The testing and maintenance standard of fire dampers in ventilation was revised in January (BS: 9999). Fire safety is not a topic that should be taken lightly, and in an industrial setting there are so many different hazards and potential risks that can cause a fire, so it’s important to conduct regular and thorough maintenance checks.
It’s a legal requirement for fire dampers to be installed at the point of the building where the ventilation system cause a breach in the wall. This way, in the event of a fire, the dampers can contain the flames and prevent the fire from spreading throughout the building.
Clamping down on safety:
What exactly is a fire damper? You may be wondering. A fire damper is essentially a set of louvres that open and close – they are installed in the ventilation system where there is an intersection.
After the tragedy that happened at Grenfell Tower, where at least 80 people lost their lives in a fire, that engulfed the 23 story building, there has been a clamp down on safety and maintenance. This is in order to ensure that in the event of an emergency, all fire protection assets work correctly.
Fire dampers are tested by a method which is referred to as “drop testing”. Drop testing ensures that the louvres will drop into the closed position and remain shut when required to do so. If they do not shut, then they need to be fixed or replaced immediately, otherwise they will not prove to be useful in the event of an emergency.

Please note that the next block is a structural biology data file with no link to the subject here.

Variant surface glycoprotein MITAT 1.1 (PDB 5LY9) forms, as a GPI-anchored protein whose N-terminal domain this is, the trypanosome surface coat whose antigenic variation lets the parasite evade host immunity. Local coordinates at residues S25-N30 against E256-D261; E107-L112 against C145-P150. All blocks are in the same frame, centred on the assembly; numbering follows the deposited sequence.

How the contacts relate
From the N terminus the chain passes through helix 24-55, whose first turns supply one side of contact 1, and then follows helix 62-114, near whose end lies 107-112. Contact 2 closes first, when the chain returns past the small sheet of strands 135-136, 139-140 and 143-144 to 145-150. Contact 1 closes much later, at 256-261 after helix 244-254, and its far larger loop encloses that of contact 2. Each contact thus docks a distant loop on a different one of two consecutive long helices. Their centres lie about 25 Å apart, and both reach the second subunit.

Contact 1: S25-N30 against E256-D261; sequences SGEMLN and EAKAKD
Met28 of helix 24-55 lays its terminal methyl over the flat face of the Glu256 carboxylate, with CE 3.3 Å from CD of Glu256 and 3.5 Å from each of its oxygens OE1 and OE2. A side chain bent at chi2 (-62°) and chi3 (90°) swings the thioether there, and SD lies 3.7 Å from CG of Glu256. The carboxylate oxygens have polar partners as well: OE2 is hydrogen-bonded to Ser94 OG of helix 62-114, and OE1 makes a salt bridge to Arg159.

How often should fire dampers be tested?
The UK standard for tests are fairly ambiguous, but regulations state that this testing and maintenance period should “not exceed 2 years”. As a rule, fire dampers should be tested at least every 12 months, and should have regular maintenance checks in order to assure that they function properly.
As well as considering the time scale, it’s important to also consider the environment that the fire dampers operate in. For example, if they are in a dusty environment, then they will need to be frequently cleaned, and also tested on a less sporadic time scale.